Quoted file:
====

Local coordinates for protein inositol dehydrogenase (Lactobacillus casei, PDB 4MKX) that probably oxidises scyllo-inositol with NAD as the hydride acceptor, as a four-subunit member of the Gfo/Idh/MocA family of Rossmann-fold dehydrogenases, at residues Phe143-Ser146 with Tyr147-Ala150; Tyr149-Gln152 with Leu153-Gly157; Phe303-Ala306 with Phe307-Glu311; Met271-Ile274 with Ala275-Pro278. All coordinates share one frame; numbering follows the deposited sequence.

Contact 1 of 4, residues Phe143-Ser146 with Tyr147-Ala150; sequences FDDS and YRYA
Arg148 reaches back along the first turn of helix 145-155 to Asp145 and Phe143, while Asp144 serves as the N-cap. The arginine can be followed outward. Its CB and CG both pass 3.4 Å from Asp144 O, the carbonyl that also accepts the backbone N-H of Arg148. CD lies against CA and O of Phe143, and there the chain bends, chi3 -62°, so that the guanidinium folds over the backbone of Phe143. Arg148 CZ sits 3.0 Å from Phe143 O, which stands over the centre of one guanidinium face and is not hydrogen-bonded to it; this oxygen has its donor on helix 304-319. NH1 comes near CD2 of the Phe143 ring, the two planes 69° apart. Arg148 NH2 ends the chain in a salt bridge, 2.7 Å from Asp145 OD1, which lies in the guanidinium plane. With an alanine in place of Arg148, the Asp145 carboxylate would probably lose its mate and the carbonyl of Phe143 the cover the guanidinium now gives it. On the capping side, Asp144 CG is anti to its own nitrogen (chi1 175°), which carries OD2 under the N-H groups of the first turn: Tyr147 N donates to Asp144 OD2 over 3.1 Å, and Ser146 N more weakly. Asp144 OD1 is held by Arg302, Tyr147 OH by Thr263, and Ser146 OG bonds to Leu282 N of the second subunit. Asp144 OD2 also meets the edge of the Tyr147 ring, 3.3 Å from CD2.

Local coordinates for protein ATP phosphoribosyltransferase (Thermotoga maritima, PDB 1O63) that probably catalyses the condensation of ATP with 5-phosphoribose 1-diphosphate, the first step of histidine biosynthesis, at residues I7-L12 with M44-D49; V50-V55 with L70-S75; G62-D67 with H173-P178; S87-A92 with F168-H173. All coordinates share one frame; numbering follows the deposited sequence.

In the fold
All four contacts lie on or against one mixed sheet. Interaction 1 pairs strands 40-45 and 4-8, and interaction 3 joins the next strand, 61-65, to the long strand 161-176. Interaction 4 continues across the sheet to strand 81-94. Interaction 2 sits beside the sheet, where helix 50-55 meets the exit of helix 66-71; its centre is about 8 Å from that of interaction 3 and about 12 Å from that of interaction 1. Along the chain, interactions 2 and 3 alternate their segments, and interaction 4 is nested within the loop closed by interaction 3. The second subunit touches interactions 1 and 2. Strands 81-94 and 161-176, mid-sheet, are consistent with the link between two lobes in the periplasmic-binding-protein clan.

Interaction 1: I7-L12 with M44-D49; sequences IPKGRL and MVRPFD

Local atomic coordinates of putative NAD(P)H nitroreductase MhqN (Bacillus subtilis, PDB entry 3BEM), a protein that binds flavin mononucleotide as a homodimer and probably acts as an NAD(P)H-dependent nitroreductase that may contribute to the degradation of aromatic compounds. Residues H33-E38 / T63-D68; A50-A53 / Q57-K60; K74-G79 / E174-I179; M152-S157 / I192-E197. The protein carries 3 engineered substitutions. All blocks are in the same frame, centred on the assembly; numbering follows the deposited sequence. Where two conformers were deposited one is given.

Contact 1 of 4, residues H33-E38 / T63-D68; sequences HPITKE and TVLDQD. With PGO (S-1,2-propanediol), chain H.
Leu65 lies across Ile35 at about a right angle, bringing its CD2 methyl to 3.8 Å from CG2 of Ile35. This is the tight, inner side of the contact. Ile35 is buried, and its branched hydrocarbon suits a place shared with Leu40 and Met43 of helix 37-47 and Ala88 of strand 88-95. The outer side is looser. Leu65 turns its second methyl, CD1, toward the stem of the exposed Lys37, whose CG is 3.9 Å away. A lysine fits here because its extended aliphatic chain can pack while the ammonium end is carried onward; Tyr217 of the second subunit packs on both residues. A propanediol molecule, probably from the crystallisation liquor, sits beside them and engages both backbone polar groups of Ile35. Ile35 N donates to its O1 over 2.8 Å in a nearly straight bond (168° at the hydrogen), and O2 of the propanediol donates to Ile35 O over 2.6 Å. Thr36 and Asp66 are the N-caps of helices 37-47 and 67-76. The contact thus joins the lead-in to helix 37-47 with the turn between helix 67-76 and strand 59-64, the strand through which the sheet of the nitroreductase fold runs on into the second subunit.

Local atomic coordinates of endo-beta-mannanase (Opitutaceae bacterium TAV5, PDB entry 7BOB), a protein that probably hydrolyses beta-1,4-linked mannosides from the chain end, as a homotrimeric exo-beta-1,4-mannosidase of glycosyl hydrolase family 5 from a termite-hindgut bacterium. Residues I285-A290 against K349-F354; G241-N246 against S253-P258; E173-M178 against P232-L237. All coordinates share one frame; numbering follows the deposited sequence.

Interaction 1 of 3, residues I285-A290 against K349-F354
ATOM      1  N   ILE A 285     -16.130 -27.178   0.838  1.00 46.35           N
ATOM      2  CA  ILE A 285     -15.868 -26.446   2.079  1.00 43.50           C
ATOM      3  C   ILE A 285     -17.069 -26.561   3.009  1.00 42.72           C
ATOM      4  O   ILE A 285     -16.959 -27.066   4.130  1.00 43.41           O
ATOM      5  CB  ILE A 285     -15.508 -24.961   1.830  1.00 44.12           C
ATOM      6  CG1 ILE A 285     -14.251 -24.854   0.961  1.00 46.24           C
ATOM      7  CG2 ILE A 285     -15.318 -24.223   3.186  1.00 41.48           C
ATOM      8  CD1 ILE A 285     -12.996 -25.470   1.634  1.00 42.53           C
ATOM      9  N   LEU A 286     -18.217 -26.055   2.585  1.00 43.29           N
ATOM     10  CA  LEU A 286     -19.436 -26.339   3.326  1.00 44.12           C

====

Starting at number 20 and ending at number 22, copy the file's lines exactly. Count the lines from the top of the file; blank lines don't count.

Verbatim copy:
ATOM      8  CD1 ILE A 285     -12.996 -25.470   1.634  1.00 42.53           C
ATOM      9  N   LEU A 286     -18.217 -26.055   2.585  1.00 43.29           N
ATOM     10  CA  LEU A 286     -19.436 -26.339   3.326  1.00 44.12           C